There are other requirements, but the major requirements are listed above. For more about S corporations and LLCs read my blog post called “S Corporation Ignorance.”
P.S. Besides the S corporation federal income tax method, an LLC can also be called taxed as a sole proprietorship (if it has one member or two members who are married and own their membership interests as community property) partnership (if it has two or more members), a C corporation.
Question: I own Arizona real estate that I rent to tenants. I don’t want to be sued personally if somebody gets hurt on the property so I formed an Arizona limited liability company to own my investment real estate. If a tenant or guest is injured on the property and he or she wants to sue the owner the defendant will be the LLC not me because the LLC will own the land. What do I have to do to transfer the land to the Arizona LLC?
Answer: Forming an LLC to own the real estate and to shield you from liability if something goes wrong with the real estate is definitely a good idea. The plan, however, will not work unless you actually transfer ownership of the land from the current owner(s) to the LLC. To transfer the land to the LLC the owner(s) must sign a deed and the deed must be recorded with the county recorder of the county in which the real estate is located.
1. Title Insurance Issue #1. Example: After the LLC acquired title it discovers that the property is encumbered by a $25,000 lien. The title insurance policy acquired by the prior owner(s) did not list the lien as an exception from title insurance coverage.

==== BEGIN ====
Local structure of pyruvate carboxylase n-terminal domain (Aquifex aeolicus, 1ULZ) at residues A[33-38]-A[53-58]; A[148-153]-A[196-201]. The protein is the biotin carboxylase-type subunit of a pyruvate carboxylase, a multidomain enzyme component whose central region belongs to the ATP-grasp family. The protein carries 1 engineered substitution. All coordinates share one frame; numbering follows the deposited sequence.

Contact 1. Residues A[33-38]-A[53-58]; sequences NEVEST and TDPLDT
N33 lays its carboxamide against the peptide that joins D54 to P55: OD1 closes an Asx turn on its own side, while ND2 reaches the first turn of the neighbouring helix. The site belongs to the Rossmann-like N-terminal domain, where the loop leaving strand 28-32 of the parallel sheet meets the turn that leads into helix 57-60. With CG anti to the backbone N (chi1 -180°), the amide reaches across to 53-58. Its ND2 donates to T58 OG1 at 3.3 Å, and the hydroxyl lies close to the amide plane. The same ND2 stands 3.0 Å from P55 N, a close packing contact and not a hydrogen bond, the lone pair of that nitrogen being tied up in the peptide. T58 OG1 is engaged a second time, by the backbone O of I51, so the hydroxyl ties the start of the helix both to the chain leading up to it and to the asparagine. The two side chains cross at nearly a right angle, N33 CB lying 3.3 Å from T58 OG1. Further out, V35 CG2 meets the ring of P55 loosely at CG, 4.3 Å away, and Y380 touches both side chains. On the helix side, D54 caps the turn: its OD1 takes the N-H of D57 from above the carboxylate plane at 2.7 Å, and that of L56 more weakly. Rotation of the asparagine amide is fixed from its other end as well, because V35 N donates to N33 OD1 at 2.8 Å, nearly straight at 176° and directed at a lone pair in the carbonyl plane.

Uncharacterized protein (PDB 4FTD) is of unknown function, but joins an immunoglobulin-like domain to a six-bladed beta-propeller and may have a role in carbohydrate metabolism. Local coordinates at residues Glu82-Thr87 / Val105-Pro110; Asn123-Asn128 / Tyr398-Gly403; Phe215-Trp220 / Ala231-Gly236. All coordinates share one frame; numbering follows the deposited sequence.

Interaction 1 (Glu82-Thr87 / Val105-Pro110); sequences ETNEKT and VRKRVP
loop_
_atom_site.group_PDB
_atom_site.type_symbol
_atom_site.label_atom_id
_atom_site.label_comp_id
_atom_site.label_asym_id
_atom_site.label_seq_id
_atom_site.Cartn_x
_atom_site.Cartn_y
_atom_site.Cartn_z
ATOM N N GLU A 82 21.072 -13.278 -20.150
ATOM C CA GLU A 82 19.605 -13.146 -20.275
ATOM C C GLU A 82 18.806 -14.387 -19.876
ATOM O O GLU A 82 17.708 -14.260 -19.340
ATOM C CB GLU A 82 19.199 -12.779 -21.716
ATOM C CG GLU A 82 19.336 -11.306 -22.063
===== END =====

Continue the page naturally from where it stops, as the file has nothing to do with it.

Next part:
Quit Claim Deed Bad Example. Because the LLC acquired title by a Quit Claim Deed the title insurance policy will not pay the $25,000 lien. A Quit Claim Deed does not contain any title warranties. This means that if a title defect is discovered while the LLC owns the land the LLC does not have a claim against the prior owner for breach of a title warranty. Because the LLC does not have a claim against the prior owner for breach of a title warranty the prior owner’s title insurance policy does not cover the $25,000 lien. The LLC must pay the lien or risk losing the property in a foreclosure.
Warranty Deed or Special Warranty Deed Good Example. A Warranty Deed and a Special Warranty Deed both contain title warranties that if breached give the new owner a claim against the prior owner(s). If a properly drafted Warranty Deed or Special Warranty Deed had been used to transfer title to the LLC the deed would contain a warranty that the land was not subject to the $25,000 lien. The breach of this title warranty gives the LLC a claim against the prior owner(s). Because the LLC has a claim against the prior owner(s) for breach of the title warranty the prior owner(s) could then make a claim under the prior owner(s) title insurance policy and the title insurance company would pay off the $25,000 lien.
2. Title Insurance Issue #2. The LLC should contact the title insurance company that issued the prior owner(s) title insurance and purchase an endorsement to the title insurance policy that names the LLC as an additional insured under the original title insurance policy issued to the prior owner(s) as of the date the prior owner(s) acquired the title insurance. With the endorsement the LLC can make a claim on the title insurance policy directly to the title insurer rather than against the prior owner(s) for breach of a title warranty. This type of endorsement typically costs $75 – $125.